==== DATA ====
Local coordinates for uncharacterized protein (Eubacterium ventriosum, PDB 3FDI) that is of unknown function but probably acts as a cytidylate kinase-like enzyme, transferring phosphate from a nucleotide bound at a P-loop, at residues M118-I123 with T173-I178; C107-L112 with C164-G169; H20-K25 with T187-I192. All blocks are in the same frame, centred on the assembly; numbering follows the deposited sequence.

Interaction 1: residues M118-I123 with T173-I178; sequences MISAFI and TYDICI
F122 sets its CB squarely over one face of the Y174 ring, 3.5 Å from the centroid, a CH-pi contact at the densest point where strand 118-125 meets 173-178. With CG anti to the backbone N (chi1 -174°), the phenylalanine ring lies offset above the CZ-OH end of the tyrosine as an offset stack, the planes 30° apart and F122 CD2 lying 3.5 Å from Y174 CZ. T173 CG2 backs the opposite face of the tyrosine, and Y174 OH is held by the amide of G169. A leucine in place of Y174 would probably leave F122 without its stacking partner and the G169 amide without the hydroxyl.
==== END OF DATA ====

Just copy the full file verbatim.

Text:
Local coordinates for uncharacterized protein (Eubacterium ventriosum, PDB 3FDI) that is of unknown function but probably acts as a cytidylate kinase-like enzyme, transferring phosphate from a nucleotide bound at a P-loop, at residues M118-I123 with T173-I178; C107-L112 with C164-G169; H20-K25 with T187-I192. All blocks are in the same frame, centred on the assembly; numbering follows the deposited sequence.

Interaction 1: residues M118-I123 with T173-I178; sequences MISAFI and TYDICI
F122 sets its CB squarely over one face of the Y174 ring, 3.5 Å from the centroid, a CH-pi contact at the densest point where strand 118-125 meets 173-178. With CG anti to the backbone N (chi1 -174°), the phenylalanine ring lies offset above the CZ-OH end of the tyrosine as an offset stack, the planes 30° apart and F122 CD2 lying 3.5 Å from Y174 CZ. T173 CG2 backs the opposite face of the tyrosine, and Y174 OH is held by the amide of G169. A leucine in place of Y174 would probably leave F122 without its stacking partner and the G169 amide without the hydroxyl.